“As for the Southern border, a cement wall topped with razor wire and punctuated with armed guards should suffice to reduce the flow to an inconsequential trickle. There wouldn’t be surveillance of anything but the Rio Grande.”

The Rio Grande plus the Pacific Ocean plus the Gulf of Mexico plus the tunnels across the border that have a way of periodically popping up. Right-wing Americans seem aware of the fact that large numbers of illegal immigrants enter the EU by boat and some might even recall that Cubans have been entering the U.S. this way for decades. Take a look at a map sometime and see how silly this border wall obsession is.

122 Art Deco September 8, 2017 at 5:11 pm

#2: I doubt you need much in the way of a pool of public sector jobs (we have the Job Corps as is) if you have a properly lubricated labor market (circumstances like those prevailing in 1930-41 excepted). Why not reduce compliance costs on employers* and replace means-tested welfare with universalistic programs on-the-one-hand and a negative-income-tax or wage subsidy on the other? You might try promoting a Japanese style base-pay-and-bonus model of employee compensation as well.

123 Todd K September 8, 2017 at 6:23 pm

The bonus pay system in Japan has decreased over the years and isn’t an incentive pay as much as a way of cutting pay temprarily during a notable recession.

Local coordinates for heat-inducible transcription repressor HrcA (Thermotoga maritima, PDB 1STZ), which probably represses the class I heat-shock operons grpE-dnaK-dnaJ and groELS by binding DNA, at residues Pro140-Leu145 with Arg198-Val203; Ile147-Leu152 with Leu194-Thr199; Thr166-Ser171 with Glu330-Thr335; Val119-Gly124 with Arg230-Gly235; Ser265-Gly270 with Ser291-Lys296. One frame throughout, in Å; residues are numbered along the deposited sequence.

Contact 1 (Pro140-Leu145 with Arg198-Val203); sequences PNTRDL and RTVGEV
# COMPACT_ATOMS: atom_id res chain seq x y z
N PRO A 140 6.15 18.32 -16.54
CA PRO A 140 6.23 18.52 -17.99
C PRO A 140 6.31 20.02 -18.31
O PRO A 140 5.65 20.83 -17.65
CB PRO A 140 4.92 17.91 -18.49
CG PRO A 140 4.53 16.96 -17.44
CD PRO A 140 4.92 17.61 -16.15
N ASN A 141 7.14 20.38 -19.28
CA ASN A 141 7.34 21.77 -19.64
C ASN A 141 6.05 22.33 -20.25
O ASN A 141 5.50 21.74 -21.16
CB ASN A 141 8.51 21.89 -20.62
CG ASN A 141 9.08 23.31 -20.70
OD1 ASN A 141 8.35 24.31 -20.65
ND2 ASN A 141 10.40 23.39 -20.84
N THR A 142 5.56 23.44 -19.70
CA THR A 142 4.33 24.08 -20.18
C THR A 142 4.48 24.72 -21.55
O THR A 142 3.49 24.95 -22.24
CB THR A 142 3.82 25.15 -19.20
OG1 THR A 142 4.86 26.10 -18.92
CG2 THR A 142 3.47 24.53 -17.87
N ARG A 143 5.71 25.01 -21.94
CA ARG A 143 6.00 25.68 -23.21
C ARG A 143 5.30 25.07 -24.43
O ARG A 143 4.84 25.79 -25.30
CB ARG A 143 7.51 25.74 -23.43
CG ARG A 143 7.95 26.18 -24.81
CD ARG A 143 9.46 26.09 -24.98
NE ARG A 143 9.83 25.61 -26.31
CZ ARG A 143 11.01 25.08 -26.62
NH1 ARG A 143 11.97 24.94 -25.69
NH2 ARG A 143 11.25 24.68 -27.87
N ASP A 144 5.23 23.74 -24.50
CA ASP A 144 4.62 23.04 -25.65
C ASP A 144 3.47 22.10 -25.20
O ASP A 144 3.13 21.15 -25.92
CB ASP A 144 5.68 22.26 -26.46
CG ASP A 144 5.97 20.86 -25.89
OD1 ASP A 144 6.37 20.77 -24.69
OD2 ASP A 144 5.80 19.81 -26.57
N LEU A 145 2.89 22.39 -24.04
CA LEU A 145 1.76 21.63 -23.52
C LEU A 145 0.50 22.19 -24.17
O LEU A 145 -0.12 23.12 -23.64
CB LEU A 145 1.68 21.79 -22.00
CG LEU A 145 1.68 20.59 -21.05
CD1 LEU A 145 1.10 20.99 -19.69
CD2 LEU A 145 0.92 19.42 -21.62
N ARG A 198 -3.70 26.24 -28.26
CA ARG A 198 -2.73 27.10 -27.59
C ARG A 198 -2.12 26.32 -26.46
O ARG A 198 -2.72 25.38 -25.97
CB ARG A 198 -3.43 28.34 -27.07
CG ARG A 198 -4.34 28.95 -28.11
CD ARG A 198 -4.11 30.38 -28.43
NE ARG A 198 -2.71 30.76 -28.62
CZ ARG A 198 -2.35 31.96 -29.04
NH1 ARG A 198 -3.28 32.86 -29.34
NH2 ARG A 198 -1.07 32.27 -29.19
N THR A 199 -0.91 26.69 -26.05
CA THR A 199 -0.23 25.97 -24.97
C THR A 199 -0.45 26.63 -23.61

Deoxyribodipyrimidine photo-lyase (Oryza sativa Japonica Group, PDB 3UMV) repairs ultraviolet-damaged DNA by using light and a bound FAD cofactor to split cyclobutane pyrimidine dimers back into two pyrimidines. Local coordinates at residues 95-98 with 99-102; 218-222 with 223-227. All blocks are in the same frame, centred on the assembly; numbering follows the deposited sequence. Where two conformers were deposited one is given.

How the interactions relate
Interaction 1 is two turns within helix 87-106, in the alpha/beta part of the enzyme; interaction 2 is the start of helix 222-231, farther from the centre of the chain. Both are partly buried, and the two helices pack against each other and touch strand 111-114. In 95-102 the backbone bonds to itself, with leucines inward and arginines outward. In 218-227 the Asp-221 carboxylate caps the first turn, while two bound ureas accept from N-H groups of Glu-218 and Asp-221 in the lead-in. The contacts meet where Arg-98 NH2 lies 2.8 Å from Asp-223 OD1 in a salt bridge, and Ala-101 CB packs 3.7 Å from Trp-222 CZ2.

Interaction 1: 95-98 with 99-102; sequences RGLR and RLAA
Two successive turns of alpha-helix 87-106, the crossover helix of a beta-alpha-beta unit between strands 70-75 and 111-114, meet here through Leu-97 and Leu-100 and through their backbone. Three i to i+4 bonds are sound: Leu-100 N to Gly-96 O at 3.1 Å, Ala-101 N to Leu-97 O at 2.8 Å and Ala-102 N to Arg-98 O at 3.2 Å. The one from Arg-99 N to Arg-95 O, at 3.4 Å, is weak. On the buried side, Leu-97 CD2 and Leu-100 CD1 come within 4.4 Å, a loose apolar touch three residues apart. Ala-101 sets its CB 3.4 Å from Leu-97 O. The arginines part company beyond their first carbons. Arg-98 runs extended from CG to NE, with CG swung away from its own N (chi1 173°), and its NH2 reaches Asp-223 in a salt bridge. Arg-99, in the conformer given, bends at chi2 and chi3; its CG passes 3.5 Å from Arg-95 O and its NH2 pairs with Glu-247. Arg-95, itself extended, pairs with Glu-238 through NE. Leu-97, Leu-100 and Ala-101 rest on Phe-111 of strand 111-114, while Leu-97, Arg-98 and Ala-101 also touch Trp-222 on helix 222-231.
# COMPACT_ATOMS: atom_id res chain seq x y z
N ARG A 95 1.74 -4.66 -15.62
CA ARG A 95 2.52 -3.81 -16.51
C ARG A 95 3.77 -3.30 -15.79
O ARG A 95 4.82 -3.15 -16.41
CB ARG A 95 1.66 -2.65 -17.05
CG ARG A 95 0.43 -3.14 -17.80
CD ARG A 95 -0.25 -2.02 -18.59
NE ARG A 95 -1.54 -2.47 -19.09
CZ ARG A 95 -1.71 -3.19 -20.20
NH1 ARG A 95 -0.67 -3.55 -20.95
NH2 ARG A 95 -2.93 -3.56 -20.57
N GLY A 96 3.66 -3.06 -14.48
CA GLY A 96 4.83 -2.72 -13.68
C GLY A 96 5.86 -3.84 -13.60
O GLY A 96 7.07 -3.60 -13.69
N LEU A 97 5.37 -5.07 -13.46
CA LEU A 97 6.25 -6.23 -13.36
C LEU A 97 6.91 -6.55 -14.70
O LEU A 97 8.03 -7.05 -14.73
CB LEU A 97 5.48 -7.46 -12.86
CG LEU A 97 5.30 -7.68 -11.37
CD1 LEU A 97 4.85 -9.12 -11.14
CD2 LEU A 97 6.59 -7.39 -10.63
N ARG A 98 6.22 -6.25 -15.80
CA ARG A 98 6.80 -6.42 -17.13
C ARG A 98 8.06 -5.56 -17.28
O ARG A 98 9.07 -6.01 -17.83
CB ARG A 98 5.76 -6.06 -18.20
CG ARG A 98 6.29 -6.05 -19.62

124 Art Deco September 8, 2017 at 7:35 pm

I know. That’s the point.

125 Art Deco September 8, 2017 at 5:19 pm

#5: Any separatist movement which declares an interest in remaining in the EU is a silly vanity project. Regrettably, silly vanity projects sell well in certain locales.

Catalonia makes an odd unit. Only a low-single-digit share of the population does not speak Castillan Spanish, the two other Catalanophone regions have little interest in departing Spain, and the majority of Catalonia’s population lives in a single dense urban settlement. (Something hardly replicated anywhere in the world, though you do have few places like Kuwait or Singapore where the city is the state). To top it off, the central government in Spain has been fairly accommodating for 40 years.

126 Butler T. Reynolds September 9, 2017 at 11:29 am

4. Do a Google image search for the following (no quotes): happy american family stock photos

Then do a Google image search for: american inventors